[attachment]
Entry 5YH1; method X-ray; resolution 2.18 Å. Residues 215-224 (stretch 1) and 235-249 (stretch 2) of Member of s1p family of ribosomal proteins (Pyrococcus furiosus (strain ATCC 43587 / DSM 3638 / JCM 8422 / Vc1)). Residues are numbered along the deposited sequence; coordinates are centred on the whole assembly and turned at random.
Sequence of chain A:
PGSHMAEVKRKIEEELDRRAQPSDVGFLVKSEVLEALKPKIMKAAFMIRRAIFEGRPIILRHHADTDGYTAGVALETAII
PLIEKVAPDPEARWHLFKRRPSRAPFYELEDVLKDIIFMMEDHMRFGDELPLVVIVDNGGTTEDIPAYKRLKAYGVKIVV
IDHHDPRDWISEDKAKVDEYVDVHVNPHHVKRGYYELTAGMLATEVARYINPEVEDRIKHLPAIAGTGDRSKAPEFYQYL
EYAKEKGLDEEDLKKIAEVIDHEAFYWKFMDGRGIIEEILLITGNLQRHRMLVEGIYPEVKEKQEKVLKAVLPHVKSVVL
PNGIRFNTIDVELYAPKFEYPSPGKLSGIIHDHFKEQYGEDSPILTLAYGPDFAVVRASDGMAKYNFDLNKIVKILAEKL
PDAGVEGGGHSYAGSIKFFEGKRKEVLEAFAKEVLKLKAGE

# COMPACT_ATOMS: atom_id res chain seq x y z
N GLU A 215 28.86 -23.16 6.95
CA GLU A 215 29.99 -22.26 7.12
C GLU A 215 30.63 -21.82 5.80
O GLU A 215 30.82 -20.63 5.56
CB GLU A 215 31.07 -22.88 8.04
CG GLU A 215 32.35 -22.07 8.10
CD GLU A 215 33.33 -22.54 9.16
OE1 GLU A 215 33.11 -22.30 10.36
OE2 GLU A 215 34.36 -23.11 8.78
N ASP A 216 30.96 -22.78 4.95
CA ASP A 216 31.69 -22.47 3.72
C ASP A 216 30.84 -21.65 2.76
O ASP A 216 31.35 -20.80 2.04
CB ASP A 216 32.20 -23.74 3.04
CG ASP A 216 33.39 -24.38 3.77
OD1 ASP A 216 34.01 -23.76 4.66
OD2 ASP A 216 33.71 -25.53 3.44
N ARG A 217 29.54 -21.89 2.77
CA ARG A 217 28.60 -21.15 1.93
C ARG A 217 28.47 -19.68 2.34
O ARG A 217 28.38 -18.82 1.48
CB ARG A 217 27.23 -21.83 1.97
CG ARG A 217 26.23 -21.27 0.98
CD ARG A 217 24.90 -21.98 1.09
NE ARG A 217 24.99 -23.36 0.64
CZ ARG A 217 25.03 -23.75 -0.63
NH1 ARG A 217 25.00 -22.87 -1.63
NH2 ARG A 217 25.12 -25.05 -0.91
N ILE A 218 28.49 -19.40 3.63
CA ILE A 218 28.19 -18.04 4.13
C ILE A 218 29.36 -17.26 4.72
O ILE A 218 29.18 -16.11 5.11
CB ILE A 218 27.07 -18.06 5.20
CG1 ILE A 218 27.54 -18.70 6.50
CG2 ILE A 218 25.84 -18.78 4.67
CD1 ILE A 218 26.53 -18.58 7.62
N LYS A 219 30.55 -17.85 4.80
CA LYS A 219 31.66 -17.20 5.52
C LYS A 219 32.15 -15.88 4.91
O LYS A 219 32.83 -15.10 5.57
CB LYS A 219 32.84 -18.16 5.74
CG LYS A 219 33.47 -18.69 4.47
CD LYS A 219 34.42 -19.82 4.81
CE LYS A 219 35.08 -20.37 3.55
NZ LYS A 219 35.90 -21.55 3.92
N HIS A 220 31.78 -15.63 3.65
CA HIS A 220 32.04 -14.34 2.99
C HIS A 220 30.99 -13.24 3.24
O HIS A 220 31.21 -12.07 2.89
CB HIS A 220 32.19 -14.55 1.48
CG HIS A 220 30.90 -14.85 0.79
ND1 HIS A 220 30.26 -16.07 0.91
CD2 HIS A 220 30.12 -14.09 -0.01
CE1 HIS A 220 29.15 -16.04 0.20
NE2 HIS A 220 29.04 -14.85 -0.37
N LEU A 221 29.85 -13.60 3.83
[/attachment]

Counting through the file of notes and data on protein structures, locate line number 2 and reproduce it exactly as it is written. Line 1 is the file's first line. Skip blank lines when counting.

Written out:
Sequence of chain A: